Rumours and Reflection

Image result for pixabay whisper
Whisper, whisper, lies are sinister…

A few years ago, when I was working in my current job the first time (which is to say, before I quit and subsequently returned a year later), I had a woman accuse me of wearing her shoes. She had dropped them in to have heels replaced, and have them stretched. When she returned to pick them up, she asked my boss if anyone had been wearing her shoes, and looked pointedly at me. She said they were stretched out, completely ignoring the fact that one of the things she had requested that we do to her shoes, was stretch them. Obviously the accusation was denied, because there was no truth to it, but the woman didn’t appear convinced.

A short time later, one of the shopping centre security guards approached the shop with a grin, and informed us that the very same woman who had made her accusation, had gone into the security office and demanded to be shown the security footage of me walking out of the shop with her shoes under my arm. Of course, no such footage existed, because I hadn’t taken her shoes home to wear them. Not least because they were hideous, but also, and more importantly, not something I would do. When she was refused this by the security guards, she went one step further and left an online review for the shop, claiming that she would never be returning, because “The girl there wears customer’s shoes”.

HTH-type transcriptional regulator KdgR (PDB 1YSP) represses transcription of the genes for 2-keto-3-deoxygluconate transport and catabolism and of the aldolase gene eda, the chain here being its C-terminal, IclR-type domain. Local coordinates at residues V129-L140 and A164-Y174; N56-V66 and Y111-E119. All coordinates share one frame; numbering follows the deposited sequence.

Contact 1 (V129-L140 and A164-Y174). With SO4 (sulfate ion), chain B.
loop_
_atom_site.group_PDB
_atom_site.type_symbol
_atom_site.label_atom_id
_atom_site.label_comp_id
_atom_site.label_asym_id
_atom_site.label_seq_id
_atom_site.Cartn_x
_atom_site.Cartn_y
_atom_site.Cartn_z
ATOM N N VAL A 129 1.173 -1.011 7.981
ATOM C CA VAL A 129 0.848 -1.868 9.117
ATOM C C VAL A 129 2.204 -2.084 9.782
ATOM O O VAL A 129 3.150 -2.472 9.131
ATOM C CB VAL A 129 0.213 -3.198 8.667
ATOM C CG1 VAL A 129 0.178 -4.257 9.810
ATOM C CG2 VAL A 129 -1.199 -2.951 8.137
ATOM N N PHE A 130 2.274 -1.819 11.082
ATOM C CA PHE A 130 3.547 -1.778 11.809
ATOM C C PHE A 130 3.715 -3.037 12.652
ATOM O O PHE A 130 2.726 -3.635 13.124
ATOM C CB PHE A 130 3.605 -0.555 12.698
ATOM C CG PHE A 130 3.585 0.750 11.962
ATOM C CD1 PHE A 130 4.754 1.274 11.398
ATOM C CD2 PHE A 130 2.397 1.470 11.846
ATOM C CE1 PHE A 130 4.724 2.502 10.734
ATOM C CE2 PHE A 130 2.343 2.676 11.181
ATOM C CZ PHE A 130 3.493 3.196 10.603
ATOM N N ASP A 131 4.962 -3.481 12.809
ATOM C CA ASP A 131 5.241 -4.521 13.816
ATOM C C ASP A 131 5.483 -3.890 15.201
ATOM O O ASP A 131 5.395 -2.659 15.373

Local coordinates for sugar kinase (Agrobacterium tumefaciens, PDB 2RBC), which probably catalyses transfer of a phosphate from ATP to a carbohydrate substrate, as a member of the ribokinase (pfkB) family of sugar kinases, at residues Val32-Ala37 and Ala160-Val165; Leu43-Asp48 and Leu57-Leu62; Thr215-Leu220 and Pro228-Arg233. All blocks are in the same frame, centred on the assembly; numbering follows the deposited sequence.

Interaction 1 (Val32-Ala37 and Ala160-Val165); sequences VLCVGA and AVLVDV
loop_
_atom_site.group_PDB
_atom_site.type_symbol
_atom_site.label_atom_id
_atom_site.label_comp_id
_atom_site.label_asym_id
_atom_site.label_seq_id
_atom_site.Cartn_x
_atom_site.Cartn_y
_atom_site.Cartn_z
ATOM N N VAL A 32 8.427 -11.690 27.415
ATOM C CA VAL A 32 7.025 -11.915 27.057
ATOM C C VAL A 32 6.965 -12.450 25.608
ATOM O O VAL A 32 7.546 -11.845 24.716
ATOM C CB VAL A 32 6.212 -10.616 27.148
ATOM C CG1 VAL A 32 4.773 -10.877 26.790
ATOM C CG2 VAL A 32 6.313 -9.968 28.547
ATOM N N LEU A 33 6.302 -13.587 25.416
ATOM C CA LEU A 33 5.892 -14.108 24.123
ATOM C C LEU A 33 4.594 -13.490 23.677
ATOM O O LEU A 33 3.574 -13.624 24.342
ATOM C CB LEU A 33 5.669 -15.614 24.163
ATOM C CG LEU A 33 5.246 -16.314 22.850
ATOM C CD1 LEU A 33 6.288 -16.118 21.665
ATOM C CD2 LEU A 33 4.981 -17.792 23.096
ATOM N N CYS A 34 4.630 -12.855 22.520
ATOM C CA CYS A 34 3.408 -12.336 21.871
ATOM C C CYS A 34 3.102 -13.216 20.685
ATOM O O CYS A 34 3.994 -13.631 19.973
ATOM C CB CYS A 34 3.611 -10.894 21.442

I think back on it now, as I reflected on it at the time, and can’t help but laugh at the absurdity of the whole situation. Some people, when they get an idea in their head, just run with it – regardless of how bizarre or outlandish the idea may be. And when someone is determined to drag your name through the mud, there is very little you can do about it. At the end of the day, people are going to believe what they want to believe, and you are not responsible for how people perceive you. What matters is that the people that are important to you know the truth.